Membership Content & Value

I’m trying to decide if a paid membership with CE is right for me and have a few questions…

  • Is the entire project catalog listed on the main page? Not counting the “Starting” project, I see 5 projects that each have 5-7 lessons, is that everything for “projects”? I ask because I saw a reference to a project on the store page called, “BenchBudEE”, but don’t see it listed on the main page.

  • The listed lessons on each project, what do they include?

It would be nice if the main page included more transparency about what potential members are paying for. Like a detailed TOC per module/lesson that mentions what videos/content are included. Is it one video per lesson/module?

With the available content listed on the main page, it’s hard for me personally to see how it’s possible to break it into 3 tiers of value. For example, is the only benefit of the Journeyman tier getting access to the “Power Swap” project? It’s the only content I noticed that requires a membership above Apprentice.


I signed up for the three-month “journeyman” deal recently, so maybe I can answer this at least a little.

As far as I can tell, the projects that are available are: Shine On You Crazy Kicad (public), Getting To Blinky (public), CE Header (private: about 17 videos), Current Sink Or Swim (private: about 44 videos) and Power Swap (private: about 34 videos). There are also skills videos. So far I’ve worked through everything up to and including CE Header. I believe that this is something like the third incarnation of Contextual Electronics, and the BenchBudEE project you mentioned was from an earlier version of the course. (I’m not sure about the access to projects based on different levels.)

The lessons tend to be a mixture of explanation and “watch over the shoulder” as Chris works on the projects. I think it’s an interesting and pretty effective way of teaching something like PCB layout. Don’t expect a hyper-polished “Do A, then do B” kind of presentation. This is much more like the way you really work with tools like KiCad for real: you make mistakes, you backtrack, you try things. You sometimes have to watch closely, but it’s very useful to watch someone experienced doing the same things that you’re trying to do.

I hope Chris won’t mind me saying this, because it’s basically just repeating what he said on the podcast recently, but it seems as though Contextual Electronics is pretty much “on hold” in terms of new development. The GitHub repositories associated with the projects haven’t seen any updates for some time, and I get the impression that there isn’t any new material in the pipeline.

I’m guessing that compared to consulting, running an online course like Contextual Electronics is a lot of work for relatively little reward. I can completely understand that Chris would rather be generating free videos about KiCad visible to everyone on YouTube than working on material that’s only available to a relatively small number of paying customers here.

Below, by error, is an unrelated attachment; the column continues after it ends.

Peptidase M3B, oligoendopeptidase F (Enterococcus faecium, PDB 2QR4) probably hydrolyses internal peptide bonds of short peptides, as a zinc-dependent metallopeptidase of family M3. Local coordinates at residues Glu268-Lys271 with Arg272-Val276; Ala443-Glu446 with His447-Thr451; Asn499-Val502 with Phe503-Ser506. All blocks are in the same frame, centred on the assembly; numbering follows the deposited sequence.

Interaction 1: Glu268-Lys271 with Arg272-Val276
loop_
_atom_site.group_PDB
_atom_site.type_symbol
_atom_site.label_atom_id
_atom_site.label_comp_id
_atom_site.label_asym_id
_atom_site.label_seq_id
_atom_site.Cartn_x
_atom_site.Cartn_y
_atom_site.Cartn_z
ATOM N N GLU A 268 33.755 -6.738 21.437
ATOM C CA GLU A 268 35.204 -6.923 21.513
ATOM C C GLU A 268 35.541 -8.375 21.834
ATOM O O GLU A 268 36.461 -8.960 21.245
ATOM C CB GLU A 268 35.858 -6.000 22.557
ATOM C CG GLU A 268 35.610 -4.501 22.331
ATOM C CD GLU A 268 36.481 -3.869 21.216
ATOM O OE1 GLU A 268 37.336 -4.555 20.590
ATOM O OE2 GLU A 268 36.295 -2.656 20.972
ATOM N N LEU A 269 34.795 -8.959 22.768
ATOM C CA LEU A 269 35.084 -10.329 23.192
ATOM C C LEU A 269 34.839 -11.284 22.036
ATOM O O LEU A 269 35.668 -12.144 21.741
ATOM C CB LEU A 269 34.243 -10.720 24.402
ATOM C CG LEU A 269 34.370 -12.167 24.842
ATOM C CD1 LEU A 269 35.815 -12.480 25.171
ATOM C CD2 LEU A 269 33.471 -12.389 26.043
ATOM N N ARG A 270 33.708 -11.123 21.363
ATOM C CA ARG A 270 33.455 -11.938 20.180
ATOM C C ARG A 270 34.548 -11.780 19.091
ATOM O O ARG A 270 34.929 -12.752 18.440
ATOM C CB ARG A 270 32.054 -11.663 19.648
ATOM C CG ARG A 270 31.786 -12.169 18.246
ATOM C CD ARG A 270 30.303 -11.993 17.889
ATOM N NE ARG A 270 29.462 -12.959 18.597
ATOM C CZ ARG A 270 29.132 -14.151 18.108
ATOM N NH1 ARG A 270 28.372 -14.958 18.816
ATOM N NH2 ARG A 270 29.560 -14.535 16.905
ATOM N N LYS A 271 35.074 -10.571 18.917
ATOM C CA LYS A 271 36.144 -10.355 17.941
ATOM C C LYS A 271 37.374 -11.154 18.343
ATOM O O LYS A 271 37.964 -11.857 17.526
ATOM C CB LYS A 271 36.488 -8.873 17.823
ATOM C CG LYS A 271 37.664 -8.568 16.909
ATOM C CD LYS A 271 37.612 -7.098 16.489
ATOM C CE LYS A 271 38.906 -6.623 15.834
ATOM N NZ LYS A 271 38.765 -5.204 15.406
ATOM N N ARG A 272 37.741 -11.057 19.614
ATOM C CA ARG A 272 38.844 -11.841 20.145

It’s a shame that the economics work against something like this, because I think the kind of project-driven approach that Chris takes here is really good, and has a huge amount of potential as a scheme for teaching electronics, which is this weird mixture of complicated theory (which needs explanation) and “craft” elements (which need demonstration). I have no regrets about signing up for 3 months, even if the course content isn’t as wide-ranging as I’d hoped. If nothing else, paying for something helps to ensure that you do work on it! (Also, there seem to be a lot of very knowledgeable and helpful people on the CE Forum.)

I’m not sure that a subscription-based model works so well for something where the content is basically fixed and nothing new is being added, so I don’t know if I’ll continue after the 3 months are up, but in the meantime, I’m enjoying it a lot, and learning a lot.

One warning: if you’re not in the US and you want to sign up for the Analog Discovery 2 bundle, check carefully the cost for shipping, customs and handling. I live in Austria and those charges absorbed pretty much all of the price reduction from the bundling.

When I subscribed, the Bench Buddy project had just been wrapped up and the new version of the course was yet to be starting. There was no table of contents at that time, as there was simply no content! But still I subscribed.

There could well have been (and certainly now) plenty of free content out there. For me, it was a question of learning styles. I considered paying the subscription was akin to paying for an evening class where I am more likely to attend and knuckle down and do the assignments because I have a additional commitment. The projects themselves were not as important the demonstration of the design, testing and trouble shooting approaches. I found this a key point. The videos don’t work through some contrived example step by step. The piece to be built is new and so there are problems along the way and they are solved. I could understand that this is not everyone’s cup of tea but it worked for me. The exchange between other members is also a valuable resource.

I found that once I had the confidence and understanding to start a project and get it to completion I did not really need the subscription. I am very happy that I took that rout. I don’t know if I would have come so far with just random YouTube content.